The College of Physicians of Philadelphia Digital Library

Placental Corrosion Specimen with Twin

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Placental Corrosion Specimen with Twin




This double placenta nourished a pair of twins during pregnancy, but something went wrong. The placenta, an organ that develops in the uterus during pregnancy, provides nutrients and oxygen to a developing fetus through the arteries and vein in the umbilical cord. The human navel or belly button, the scar left after the umbilical cord detaches, is a permanent reminder of the months spent in the womb.

The mother of these twins had hydramnios (amniotic fluid disorder), a condition that occurs in about 1–4% of pregnancies, more frequently with twins or multiple births. The amniotic sac filled with fluid surrounds the fetus, forming a protective cushion. The fetus moves around in the amniotic fluid and even “breathes” the liquid, which helps its lungs develop. If there is too much or too little fluid, however, the fetus or fetuses may not grow normally.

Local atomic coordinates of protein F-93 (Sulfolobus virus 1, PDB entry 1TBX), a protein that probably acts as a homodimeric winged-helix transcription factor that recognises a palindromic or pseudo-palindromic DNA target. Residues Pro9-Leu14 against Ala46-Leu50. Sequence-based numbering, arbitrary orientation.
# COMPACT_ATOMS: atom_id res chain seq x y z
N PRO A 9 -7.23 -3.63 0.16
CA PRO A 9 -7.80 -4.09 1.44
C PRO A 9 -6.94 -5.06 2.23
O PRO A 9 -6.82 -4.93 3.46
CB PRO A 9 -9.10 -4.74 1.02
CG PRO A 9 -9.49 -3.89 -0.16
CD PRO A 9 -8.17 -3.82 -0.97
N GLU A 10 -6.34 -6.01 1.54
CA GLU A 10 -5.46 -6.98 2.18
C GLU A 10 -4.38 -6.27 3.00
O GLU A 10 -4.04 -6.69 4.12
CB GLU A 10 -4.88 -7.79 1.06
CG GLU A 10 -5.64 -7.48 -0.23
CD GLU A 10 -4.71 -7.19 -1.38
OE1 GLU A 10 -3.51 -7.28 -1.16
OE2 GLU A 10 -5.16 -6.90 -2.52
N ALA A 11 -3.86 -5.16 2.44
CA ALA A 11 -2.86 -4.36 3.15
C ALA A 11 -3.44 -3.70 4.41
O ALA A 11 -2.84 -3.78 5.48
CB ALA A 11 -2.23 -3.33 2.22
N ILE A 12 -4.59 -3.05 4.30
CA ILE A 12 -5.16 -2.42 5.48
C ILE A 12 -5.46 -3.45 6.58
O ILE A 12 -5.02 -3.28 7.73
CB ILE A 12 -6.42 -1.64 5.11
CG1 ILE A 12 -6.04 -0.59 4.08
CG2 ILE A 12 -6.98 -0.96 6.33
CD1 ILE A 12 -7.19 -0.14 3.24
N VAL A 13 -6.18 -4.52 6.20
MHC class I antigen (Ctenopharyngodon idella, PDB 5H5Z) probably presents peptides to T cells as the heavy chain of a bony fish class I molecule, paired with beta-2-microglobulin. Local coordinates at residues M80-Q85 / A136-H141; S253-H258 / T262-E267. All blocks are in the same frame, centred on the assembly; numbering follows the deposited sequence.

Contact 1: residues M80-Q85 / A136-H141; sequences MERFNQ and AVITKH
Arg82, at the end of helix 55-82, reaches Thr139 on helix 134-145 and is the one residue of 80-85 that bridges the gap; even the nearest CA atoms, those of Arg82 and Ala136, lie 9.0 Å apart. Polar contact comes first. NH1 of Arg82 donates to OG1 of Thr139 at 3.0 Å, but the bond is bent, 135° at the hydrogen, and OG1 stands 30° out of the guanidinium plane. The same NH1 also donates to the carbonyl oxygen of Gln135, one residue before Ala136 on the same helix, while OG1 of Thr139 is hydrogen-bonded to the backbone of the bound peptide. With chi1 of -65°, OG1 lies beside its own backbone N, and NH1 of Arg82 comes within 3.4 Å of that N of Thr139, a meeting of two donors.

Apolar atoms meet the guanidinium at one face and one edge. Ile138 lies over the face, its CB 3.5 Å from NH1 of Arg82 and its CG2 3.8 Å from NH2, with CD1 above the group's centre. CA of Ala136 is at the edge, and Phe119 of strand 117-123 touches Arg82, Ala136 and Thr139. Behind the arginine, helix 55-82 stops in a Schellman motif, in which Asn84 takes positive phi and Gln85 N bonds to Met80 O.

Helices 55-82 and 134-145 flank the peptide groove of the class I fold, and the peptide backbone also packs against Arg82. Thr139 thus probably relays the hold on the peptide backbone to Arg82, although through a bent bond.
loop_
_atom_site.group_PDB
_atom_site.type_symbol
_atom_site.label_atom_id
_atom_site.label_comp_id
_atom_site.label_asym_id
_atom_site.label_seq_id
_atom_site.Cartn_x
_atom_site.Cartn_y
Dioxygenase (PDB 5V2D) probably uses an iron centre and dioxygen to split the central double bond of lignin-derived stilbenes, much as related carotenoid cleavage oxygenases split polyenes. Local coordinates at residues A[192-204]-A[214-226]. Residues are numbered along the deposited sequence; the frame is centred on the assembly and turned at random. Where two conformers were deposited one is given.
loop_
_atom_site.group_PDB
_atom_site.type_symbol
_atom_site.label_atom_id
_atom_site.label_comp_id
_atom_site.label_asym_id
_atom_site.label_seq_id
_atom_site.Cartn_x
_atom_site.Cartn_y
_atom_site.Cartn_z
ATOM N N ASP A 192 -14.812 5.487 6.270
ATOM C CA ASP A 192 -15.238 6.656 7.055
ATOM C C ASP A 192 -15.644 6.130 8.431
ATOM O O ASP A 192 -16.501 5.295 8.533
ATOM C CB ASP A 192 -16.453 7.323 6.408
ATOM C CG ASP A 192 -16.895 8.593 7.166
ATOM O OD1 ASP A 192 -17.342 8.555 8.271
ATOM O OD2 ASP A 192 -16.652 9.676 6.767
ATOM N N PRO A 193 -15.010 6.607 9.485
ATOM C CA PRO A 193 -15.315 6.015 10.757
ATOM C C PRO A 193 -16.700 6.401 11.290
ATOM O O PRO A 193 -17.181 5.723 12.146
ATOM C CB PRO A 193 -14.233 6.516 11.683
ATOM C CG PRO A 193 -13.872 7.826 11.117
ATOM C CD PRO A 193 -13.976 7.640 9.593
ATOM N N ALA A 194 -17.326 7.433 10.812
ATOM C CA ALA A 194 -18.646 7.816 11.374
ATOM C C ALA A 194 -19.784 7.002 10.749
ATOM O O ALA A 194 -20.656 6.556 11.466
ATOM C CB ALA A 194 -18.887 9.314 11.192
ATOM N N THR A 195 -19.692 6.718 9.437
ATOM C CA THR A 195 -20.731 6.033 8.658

In this case, one fetus literally crowded out the other, which stopped developing at four months gestation. The remaining twin, a boy, developed fully and was born normally. When the placenta was expelled after birth, the tiny, compressed body of the second fetus was revealed. As the old catalogue card for the specimen notes, “the struggle for existence . . . began in the womb.”

The skull collection of Austrian anatomist Joseph Hyrtl, MD (1810–1894), is one of the highlights of the Mütter Museum. Hyrtl also studied placentas for clues about fetal development. This specimen resembles a wax model because it is partly made of wax. To create a corrosion specimen, the preparator injected liquid wax into blood vessels. After the material hardened, the preparator applied acid to corrode or “burn” away the surface of the blood vessels, then painted the wax casts to look lifelike. Here, red pigment (now faded) marks the arteries that took oxygen-rich blood from the placenta to the fetus, and blue shows the veins that carried oxygen-depleted blood back to the placenta. Acid also removed the flesh of the remaining fetus, leaving only the skeleton. Hyrtl was a highly skilled anatomical preparator, expert in the corrosion process.


Digitized by the Mütter Museum of The College of Physicians of Philadelphia


19th Century


Joseph Hyrtl, MD, Donor






19th Century

Original Format

Human tissue and bone, wax, pigment, wood base


“Placental Corrosion Specimen with Twin,” The College of Physicians of Philadelphia Digital Library, accessed May 16, 2021,